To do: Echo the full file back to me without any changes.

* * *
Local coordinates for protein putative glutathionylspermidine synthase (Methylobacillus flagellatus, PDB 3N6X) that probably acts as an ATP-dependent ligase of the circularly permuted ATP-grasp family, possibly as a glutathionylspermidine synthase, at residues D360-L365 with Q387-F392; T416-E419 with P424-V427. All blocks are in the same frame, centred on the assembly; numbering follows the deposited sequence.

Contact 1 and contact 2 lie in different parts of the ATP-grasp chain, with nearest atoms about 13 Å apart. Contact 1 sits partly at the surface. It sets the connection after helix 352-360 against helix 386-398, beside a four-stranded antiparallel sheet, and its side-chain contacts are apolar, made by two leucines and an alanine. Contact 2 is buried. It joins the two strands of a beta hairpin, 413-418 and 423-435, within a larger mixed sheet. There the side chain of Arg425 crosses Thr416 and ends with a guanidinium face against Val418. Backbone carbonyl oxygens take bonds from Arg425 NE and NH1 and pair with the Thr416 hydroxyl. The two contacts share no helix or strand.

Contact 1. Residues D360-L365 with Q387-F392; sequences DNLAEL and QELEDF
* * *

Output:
Local coordinates for protein putative glutathionylspermidine synthase (Methylobacillus flagellatus, PDB 3N6X) that probably acts as an ATP-dependent ligase of the circularly permuted ATP-grasp family, possibly as a glutathionylspermidine synthase, at residues D360-L365 with Q387-F392; T416-E419 with P424-V427. All blocks are in the same frame, centred on the assembly; numbering follows the deposited sequence.

Contact 1 and contact 2 lie in different parts of the ATP-grasp chain, with nearest atoms about 13 Å apart. Contact 1 sits partly at the surface. It sets the connection after helix 352-360 against helix 386-398, beside a four-stranded antiparallel sheet, and its side-chain contacts are apolar, made by two leucines and an alanine. Contact 2 is buried. It joins the two strands of a beta hairpin, 413-418 and 423-435, within a larger mixed sheet. There the side chain of Arg425 crosses Thr416 and ends with a guanidinium face against Val418. Backbone carbonyl oxygens take bonds from Arg425 NE and NH1 and pair with the Thr416 hydroxyl. The two contacts share no helix or strand.

Contact 1. Residues D360-L365 with Q387-F392; sequences DNLAEL and QELEDF